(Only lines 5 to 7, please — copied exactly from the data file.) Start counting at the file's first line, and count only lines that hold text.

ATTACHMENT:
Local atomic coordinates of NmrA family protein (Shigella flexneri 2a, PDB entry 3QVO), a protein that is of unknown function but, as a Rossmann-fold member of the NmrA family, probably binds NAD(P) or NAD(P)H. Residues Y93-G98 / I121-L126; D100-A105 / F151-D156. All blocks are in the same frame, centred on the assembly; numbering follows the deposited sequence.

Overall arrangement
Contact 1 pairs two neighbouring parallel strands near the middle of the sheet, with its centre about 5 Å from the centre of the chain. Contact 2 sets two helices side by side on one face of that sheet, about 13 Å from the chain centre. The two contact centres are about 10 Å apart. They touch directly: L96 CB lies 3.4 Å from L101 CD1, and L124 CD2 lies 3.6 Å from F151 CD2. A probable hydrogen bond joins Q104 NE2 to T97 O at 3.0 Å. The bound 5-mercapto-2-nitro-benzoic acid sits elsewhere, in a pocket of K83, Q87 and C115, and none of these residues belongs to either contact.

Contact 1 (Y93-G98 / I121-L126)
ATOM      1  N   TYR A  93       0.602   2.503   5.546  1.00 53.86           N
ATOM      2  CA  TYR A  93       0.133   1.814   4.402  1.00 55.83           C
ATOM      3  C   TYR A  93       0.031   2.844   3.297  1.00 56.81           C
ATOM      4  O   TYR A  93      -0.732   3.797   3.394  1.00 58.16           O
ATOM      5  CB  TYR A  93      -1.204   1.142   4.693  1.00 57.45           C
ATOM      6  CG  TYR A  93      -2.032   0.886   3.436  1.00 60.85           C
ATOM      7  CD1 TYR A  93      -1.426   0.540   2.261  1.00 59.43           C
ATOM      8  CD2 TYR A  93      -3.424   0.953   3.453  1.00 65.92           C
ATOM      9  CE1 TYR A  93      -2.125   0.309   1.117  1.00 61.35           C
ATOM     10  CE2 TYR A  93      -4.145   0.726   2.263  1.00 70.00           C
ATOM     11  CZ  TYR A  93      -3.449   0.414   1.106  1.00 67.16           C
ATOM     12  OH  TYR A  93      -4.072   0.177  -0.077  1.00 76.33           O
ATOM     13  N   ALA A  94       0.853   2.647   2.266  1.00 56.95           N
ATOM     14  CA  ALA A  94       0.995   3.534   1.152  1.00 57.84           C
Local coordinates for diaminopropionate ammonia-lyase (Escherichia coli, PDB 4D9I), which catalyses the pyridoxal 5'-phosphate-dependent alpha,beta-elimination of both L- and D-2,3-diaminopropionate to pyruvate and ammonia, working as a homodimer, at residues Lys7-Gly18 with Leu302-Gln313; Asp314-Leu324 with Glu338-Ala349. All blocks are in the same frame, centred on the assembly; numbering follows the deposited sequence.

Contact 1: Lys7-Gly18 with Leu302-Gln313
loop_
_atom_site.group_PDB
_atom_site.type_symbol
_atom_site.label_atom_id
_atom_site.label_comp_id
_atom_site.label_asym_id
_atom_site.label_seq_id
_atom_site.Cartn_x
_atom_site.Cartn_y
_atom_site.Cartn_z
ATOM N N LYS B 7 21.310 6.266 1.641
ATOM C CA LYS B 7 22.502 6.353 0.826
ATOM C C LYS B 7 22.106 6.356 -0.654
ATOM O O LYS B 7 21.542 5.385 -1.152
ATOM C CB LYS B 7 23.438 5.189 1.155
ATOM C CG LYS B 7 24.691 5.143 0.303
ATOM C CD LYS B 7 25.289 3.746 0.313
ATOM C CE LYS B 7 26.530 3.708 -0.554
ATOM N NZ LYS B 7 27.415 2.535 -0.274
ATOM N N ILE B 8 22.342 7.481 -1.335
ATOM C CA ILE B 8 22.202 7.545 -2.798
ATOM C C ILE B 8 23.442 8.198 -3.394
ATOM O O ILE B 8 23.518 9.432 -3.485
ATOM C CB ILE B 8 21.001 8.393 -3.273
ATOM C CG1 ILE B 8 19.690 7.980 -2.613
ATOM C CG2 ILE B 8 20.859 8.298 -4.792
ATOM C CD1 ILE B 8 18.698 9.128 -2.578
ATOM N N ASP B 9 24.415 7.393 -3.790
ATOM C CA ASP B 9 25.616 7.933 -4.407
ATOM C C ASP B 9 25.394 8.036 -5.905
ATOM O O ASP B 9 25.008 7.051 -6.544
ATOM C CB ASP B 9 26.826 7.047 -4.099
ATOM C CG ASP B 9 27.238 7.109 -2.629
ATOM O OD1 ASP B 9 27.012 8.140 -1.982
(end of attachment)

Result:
ATOM      1  N   TYR A  93       0.602   2.503   5.546  1.00 53.86           N
ATOM      2  CA  TYR A  93       0.133   1.814   4.402  1.00 55.83           C
ATOM      3  C   TYR A  93       0.031   2.844   3.297  1.00 56.81           C